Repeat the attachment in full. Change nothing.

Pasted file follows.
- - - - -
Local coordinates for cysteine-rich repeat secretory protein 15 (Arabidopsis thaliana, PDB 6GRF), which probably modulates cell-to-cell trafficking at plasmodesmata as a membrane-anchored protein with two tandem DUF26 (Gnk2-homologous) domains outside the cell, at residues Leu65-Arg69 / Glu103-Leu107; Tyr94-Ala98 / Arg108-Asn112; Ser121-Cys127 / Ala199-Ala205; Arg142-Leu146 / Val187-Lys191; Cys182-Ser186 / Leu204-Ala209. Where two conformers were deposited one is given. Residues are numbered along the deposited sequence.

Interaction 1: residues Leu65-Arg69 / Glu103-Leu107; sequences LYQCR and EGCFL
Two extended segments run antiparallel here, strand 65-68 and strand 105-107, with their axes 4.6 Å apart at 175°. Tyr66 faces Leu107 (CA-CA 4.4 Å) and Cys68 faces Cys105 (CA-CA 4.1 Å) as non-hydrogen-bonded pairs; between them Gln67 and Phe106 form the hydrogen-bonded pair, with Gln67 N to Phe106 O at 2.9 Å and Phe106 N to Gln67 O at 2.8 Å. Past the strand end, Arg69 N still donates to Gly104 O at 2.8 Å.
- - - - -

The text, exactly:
Local coordinates for cysteine-rich repeat secretory protein 15 (Arabidopsis thaliana, PDB 6GRF), which probably modulates cell-to-cell trafficking at plasmodesmata as a membrane-anchored protein with two tandem DUF26 (Gnk2-homologous) domains outside the cell, at residues Leu65-Arg69 / Glu103-Leu107; Tyr94-Ala98 / Arg108-Asn112; Ser121-Cys127 / Ala199-Ala205; Arg142-Leu146 / Val187-Lys191; Cys182-Ser186 / Leu204-Ala209. Where two conformers were deposited one is given. Residues are numbered along the deposited sequence.

Interaction 1: residues Leu65-Arg69 / Glu103-Leu107; sequences LYQCR and EGCFL
Two extended segments run antiparallel here, strand 65-68 and strand 105-107, with their axes 4.6 Å apart at 175°. Tyr66 faces Leu107 (CA-CA 4.4 Å) and Cys68 faces Cys105 (CA-CA 4.1 Å) as non-hydrogen-bonded pairs; between them Gln67 and Phe106 form the hydrogen-bonded pair, with Gln67 N to Phe106 O at 2.9 Å and Phe106 N to Gln67 O at 2.8 Å. Past the strand end, Arg69 N still donates to Gly104 O at 2.8 Å.